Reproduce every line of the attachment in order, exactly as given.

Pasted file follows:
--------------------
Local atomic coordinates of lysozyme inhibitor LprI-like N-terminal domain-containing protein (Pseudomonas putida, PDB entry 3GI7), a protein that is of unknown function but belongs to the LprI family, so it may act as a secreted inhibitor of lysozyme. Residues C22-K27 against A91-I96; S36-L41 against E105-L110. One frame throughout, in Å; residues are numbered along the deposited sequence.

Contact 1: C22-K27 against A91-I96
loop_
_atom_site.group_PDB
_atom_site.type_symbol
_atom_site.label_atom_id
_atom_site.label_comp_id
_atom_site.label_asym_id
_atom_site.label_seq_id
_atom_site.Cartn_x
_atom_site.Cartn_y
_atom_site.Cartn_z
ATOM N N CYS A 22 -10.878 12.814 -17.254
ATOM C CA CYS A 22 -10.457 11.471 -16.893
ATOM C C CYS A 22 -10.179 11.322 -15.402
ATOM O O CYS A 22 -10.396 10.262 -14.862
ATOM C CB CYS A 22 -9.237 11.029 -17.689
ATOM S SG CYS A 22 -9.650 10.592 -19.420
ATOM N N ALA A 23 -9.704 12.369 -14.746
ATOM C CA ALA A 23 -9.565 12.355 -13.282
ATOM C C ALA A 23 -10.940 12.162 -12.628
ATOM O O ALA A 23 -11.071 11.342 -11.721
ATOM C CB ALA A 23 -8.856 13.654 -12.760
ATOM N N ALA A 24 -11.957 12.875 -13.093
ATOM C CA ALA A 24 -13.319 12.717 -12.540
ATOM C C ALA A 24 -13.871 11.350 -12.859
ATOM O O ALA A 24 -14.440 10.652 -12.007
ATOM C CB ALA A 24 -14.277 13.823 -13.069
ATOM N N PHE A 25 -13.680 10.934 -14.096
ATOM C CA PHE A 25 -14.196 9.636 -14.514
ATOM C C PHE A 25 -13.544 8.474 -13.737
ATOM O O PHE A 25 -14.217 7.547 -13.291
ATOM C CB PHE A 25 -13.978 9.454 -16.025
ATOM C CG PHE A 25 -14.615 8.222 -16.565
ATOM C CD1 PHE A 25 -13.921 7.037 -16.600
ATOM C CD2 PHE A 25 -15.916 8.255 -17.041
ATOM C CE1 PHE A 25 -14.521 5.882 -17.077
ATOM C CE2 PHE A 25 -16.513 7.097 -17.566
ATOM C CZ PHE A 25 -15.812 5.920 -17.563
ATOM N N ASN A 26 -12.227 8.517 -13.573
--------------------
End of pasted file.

Local atomic coordinates of lysozyme inhibitor LprI-like N-terminal domain-containing protein (Pseudomonas putida, PDB entry 3GI7), a protein that is of unknown function but belongs to the LprI family, so it may act as a secreted inhibitor of lysozyme. Residues C22-K27 against A91-I96; S36-L41 against E105-L110. One frame throughout, in Å; residues are numbered along the deposited sequence.

Contact 1: C22-K27 against A91-I96
loop_
_atom_site.group_PDB
_atom_site.type_symbol
_atom_site.label_atom_id
_atom_site.label_comp_id
_atom_site.label_asym_id
_atom_site.label_seq_id
_atom_site.Cartn_x
_atom_site.Cartn_y
_atom_site.Cartn_z
ATOM N N CYS A 22 -10.878 12.814 -17.254
ATOM C CA CYS A 22 -10.457 11.471 -16.893
ATOM C C CYS A 22 -10.179 11.322 -15.402
ATOM O O CYS A 22 -10.396 10.262 -14.862
ATOM C CB CYS A 22 -9.237 11.029 -17.689
ATOM S SG CYS A 22 -9.650 10.592 -19.420
ATOM N N ALA A 23 -9.704 12.369 -14.746
ATOM C CA ALA A 23 -9.565 12.355 -13.282
ATOM C C ALA A 23 -10.940 12.162 -12.628
ATOM O O ALA A 23 -11.071 11.342 -11.721
ATOM C CB ALA A 23 -8.856 13.654 -12.760
ATOM N N ALA A 24 -11.957 12.875 -13.093
ATOM C CA ALA A 24 -13.319 12.717 -12.540
ATOM C C ALA A 24 -13.871 11.350 -12.859
ATOM O O ALA A 24 -14.440 10.652 -12.007
ATOM C CB ALA A 24 -14.277 13.823 -13.069
ATOM N N PHE A 25 -13.680 10.934 -14.096
ATOM C CA PHE A 25 -14.196 9.636 -14.514
ATOM C C PHE A 25 -13.544 8.474 -13.737
ATOM O O PHE A 25 -14.217 7.547 -13.291
ATOM C CB PHE A 25 -13.978 9.454 -16.025
ATOM C CG PHE A 25 -14.615 8.222 -16.565
ATOM C CD1 PHE A 25 -13.921 7.037 -16.600
ATOM C CD2 PHE A 25 -15.916 8.255 -17.041
ATOM C CE1 PHE A 25 -14.521 5.882 -17.077
ATOM C CE2 PHE A 25 -16.513 7.097 -17.566
ATOM C CZ PHE A 25 -15.812 5.920 -17.563
ATOM N N ASN A 26 -12.227 8.517 -13.573